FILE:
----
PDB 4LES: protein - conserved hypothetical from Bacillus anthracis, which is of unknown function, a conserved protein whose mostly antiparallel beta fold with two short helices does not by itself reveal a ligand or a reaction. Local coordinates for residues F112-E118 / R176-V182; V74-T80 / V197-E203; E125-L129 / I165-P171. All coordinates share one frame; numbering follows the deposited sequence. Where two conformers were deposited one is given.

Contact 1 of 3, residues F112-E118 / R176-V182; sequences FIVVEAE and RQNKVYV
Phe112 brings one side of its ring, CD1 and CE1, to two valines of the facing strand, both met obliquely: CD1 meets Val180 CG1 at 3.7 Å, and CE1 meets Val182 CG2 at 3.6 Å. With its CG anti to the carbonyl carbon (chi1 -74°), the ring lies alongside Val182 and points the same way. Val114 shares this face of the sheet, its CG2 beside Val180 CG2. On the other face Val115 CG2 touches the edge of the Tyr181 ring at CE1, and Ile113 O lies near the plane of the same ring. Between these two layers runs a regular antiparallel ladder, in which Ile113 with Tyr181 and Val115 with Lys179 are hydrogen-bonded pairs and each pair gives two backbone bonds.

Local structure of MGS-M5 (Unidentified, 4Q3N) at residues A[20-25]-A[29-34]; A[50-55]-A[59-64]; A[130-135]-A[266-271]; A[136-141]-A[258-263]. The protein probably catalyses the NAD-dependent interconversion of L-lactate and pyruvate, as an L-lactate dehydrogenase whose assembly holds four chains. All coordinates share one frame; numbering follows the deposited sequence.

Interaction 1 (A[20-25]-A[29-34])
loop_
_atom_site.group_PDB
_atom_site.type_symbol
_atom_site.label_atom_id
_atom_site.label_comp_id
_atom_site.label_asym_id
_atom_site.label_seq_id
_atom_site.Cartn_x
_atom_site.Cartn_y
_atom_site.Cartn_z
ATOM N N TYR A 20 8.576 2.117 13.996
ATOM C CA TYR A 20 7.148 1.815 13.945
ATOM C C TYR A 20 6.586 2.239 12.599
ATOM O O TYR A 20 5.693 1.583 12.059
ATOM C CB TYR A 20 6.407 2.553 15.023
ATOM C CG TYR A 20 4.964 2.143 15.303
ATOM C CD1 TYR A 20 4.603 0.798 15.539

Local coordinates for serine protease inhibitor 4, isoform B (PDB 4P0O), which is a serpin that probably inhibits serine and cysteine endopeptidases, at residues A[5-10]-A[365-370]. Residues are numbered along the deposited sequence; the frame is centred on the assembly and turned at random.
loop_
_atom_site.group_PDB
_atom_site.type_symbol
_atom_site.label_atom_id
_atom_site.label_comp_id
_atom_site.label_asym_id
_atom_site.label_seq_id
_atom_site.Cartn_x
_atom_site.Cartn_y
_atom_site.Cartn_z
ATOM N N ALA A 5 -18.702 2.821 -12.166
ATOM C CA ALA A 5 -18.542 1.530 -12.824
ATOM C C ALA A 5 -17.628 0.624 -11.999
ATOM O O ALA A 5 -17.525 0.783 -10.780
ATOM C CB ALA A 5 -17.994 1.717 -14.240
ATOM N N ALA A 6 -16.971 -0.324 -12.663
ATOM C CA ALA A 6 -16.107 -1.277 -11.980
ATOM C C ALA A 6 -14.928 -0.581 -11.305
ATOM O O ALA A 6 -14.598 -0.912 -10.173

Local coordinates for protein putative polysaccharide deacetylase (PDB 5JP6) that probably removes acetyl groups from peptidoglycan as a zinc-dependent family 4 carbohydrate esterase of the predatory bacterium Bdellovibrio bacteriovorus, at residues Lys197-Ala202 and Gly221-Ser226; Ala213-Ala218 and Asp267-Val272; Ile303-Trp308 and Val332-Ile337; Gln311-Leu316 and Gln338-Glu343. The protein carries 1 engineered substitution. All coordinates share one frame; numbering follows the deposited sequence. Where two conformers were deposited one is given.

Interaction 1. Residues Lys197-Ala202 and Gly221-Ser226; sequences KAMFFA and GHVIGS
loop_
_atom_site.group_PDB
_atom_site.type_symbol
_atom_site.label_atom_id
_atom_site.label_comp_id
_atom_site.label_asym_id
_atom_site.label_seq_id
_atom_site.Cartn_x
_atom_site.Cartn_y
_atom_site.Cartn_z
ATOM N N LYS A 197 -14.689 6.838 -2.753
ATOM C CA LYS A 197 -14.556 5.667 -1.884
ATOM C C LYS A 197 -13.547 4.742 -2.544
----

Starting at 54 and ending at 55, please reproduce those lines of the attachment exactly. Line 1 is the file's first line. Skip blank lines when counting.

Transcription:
_atom_site.Cartn_z
ATOM N N LYS A 197 -14.689 6.838 -2.753